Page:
Issues of Translation: Hebrew, Greek, Latin, English and the Issue of the Virgin Birth
Friday, September 14, 2012
"Issues of Translation" was originally a series of articles I wrote for The Crown, the newsletter for All Saints, Sacramento published between May 2010 and March 2011. It was spured originally by an article about the King James bible which lead several members of the congregation to ask why there are so many different translations, and what makes one better then another. Rather then try to answer that question directly, I undertook to write a few articles showing why it is not obvious how to translate scripture.
Rather then allow these articles to languish on my hard drive, I have decided to repost them here. I plan to put one out each Friday. In the articles I occasionally refer to traditions common to The Episcopal Church or our parish. You should know then that for most scripture readings we use the New Revised Standard Version of the bible. Some of our liturgical sources (i.e. Rite I) still use language from the Authorized Version (now known as the King James Version or KJV). Choral Evensong services also have reading from the KJV. "Our hymnal" referers to The Hymnal 1982 of The Episcopal Church, and "our prayer book" refers to the 1979 Book of Common Prayer.
Note: this particular article was published in the December issue of The Crown. The reading refered to are those for Advent 4, Year A.
On the fourth Sunday of advent this year, we will hear a very strange thing in the reading of scripture. The bible will quote itself, and have a hard time doing so. The readings will be Isaiah 7:10-16 and Mathew 1:18-25. The New Revised Standard Version will translate Isa 7:14 as “Look, the young woman is with child and shall bear a son, and shall name him Immanuel.” Then it will translate Matt 1:23 as “Look, the virgin shall conceive and bear a son, and they shall name him Emmanuel.” There are some subtle differences, and one huge change. Why did “young woman” become “Virgin” in Matthew?
To understand why this happened and why it gives translators such headaches, I want to take you through the early history of biblical translation. Our story starts with the creation of a translation of Hebrew Scriptures called the Septuagint. In the third century B.C. Greek became the common language of the Eastern Mediterranean. There was great demand for a translation of scripture from Hebrew to Greek. The story goes that King Ptolemy II gathered 70 scholars (Septuagint means 70) and asked them to independently translate the ancient scriptures. According to the story, each scholar produces an identical translation. By the time of Jesus’ birth the Septuagint was the standard version of the Hebrew Scriptures.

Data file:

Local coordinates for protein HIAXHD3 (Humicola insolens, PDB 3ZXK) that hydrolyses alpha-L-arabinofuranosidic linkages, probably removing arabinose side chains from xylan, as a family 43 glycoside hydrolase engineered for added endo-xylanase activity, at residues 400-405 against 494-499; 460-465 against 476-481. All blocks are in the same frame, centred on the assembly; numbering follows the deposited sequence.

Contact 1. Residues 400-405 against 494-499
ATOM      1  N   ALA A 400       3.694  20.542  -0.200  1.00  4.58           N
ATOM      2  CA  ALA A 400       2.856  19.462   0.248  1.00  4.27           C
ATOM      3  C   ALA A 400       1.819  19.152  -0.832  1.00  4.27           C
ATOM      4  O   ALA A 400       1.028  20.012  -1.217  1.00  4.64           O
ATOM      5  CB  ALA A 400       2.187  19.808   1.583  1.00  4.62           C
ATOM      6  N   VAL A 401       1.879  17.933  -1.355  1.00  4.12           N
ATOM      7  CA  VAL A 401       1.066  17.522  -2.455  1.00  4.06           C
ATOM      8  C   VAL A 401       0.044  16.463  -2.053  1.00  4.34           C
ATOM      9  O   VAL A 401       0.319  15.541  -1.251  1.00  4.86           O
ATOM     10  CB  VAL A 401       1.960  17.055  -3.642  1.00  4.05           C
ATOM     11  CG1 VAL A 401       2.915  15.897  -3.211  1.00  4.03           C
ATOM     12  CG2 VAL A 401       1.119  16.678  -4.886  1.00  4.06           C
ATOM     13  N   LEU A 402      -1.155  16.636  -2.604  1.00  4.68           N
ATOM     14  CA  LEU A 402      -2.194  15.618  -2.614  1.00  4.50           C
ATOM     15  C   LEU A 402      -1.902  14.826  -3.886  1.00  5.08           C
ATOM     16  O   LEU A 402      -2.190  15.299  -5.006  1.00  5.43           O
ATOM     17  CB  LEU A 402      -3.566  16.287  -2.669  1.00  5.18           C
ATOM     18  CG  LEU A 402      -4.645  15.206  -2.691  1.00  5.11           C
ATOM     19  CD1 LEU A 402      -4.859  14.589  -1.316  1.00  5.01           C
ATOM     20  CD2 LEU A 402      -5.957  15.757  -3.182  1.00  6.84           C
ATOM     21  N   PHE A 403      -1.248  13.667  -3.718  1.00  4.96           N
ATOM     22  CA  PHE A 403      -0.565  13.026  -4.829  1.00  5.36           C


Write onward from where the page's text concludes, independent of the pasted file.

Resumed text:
However, no translation is perfect. Hebrew has two words betulah, for a virgin, and a more general word, `almah, for a young woman. Greek at the time of the Septuagint only had a word for Virgin, parthenos. When the Hebrew was translated into Greek the passage changed meaning. By the time of Jesus’ birth it was commonly understood that the Messiah would have to be born of a virgin.
When the Gospel of Matthew was written, the evangelist quoted the version of Isaiah that everyone was familiar with, probably unaware that there was any difficulty. Reading the Greek Gospel next to the Greek Isaiah would have shown an exact quotation.
Early Christian theologians continued to depend on and quote extensively from the Septuagint including in the creation of the Apostles Creed. In the fourth century St. Jerome began creating an authoritative translation of the bible into Latin. This version, known as the Volgate, contains a very free, and Christocentric translation of the Old Testament based partially on the Hebrew texts but strongly influenced by the Greek Septuagint. For the next 1000 years western Christian theologians would refer almost exclusively to this translation, and more importantly, the liturgy would be derived from its words. In the Volgate, like the Septuagint, Matthew contains an exact quotation of Isaiah.
It was not until the reformation that the next historically significant attempt at a new translation came. When the scholars hired by King James came to do the English translation, they began with the original languages and often would correct translation errors in the Latin, but when it came to a passage as well known and theologically important as Isa 7:14 they let 1500 years of Christian tradition and scholarship prevail over a literal translation. Again, in the Standard (King James) Version, Matthew successfully quotes Isaiah.
In the early part of the 20th century life took one last turn. Along with a desire for a translation in modern English, scholars wanted a translation that incorporated many of the more ancient manuscripts and linguistic insights made available through modern archeology. This time when translators for the Revised Standard Version got to Isaiah they chose to give the famous verse back its more general meaning, but still translated Matthew’s Greek word from the Septuagint. The New Revised Standard Version which we read from during services has done the same. And that is why on the fourth Sunday of Advent the Gospel Matthew will not match the passage in Isaiah it is trying to quote.